Before a baby has even popped out of the womb, we identify it as a ‘boy’ or ‘girl’. When a baby is born, many dress a girl in pink and a boy in blue. I thought this was something we eventually grow out of – I mean, men look great in a pink shirt and pastel blue was the ‘in’ colour last year.
When we started entering a new discourse of language with the introduction of same-sex toilets, we were making real progress. During and after every night out, there is always a slight fear of getting attacked by a man. So having to share toilets means we all have to have a level of trust and work together to make the toilet trip as comfortable as possible.
So why on earth did MP Harriet Harman think it was okay to pull out a pink bus from Parliament to represent women?
The Labour Party politician decided to tackle ‘women’s issues’ – great. But her method is tactless and actually she has completely missed the point; us women want men to care about ‘our’ issues too.
Firstly, the pink bus reinforces stereotypes and gendered language. As famous feminist Judith Butler says, social audiences prescribe each sex’s performative act. Basically, the language we use shapes the discourse of our action to differentiate us as ‘men’ and ‘women’.
This discourse needs to be changed. As feminist and philosopher Simone de Beauvoir claims, ‘one is not born, but, rather, becomes woman’.
Secondly, and the real crux of the issue, is the question: where are all the men? Where are our three party leaders and why, when they are standing on the podium and on television debates, are they not addressing key issues that affect women?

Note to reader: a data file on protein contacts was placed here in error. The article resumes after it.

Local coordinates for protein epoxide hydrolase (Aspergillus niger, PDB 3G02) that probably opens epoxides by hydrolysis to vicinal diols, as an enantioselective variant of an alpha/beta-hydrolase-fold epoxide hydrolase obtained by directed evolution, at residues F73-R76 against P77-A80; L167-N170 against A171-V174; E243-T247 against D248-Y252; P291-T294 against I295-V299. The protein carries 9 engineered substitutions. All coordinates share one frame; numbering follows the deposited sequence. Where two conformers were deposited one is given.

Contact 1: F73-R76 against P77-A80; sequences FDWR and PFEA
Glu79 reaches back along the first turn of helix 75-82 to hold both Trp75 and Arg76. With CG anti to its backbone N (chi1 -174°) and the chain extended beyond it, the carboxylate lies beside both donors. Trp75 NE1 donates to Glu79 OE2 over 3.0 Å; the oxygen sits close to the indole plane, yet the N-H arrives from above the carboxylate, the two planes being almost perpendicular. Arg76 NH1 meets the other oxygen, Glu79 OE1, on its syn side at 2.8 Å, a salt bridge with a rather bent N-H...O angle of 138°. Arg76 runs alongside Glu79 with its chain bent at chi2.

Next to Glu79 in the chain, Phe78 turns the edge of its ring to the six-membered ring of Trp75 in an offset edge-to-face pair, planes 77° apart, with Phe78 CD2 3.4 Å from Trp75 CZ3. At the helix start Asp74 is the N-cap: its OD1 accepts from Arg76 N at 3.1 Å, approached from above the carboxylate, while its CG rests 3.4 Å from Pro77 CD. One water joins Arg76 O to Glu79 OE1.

In the third paragraph of this article, I have written ‘women’s issues’ because that is what they are for Ms Harman. They are definitely not that for me. Not when Parliament is full of men who rule and uphold its pillars.
One of the issues Ms Harman wants to discuss is motherhood. Motherhood should not be separate from fatherhood. The very fact that they are separate is the issue as we saw last year with the dispute over maternity v paternity leave. The issue that should be addressed is ‘parenting’. This changes our entire discourse as now we are talking about men and women on an equal par.
Let’s take an extreme issue like rape. We can tell girls that their clothing may be provocative but what about teaching sons to respect girls rather than see them as objects.
And coming from a South Asian background, generally daughters are taught to cook but what about teaching sons so they are better husbands?
As always, I don’t attempt to speak on behalf of all women. But I can’t imagine women want to stand alone? We haven’t got to that point because men still dominate seats in government. It is great that Harriet Harman has spoken up in an attempt to represent women but maybe the way she has had to do it reflects the issue that the majority of people ruling us – men – don’t really care. So should we be thinking of voting them out in the next General Election?
Where is the majority’s attention? And will the minority’s voice get lost amidst schoolboy jeering? Why doesn’t Cameron care about us? And why did Harriet Harman opt for a pink Barbie bus leaving behind all the Kens?!
If the pink bus symbolises the beginning of a revolution, we need men to jump on board too.
Be sure to check out member Anila’s live call-in chat show about the skin-whitening phenomenon. She’ll be featured on Zee Companion on Monday 2nd March, 6 – 7pm GMT. Tune in and get involved with the conversation!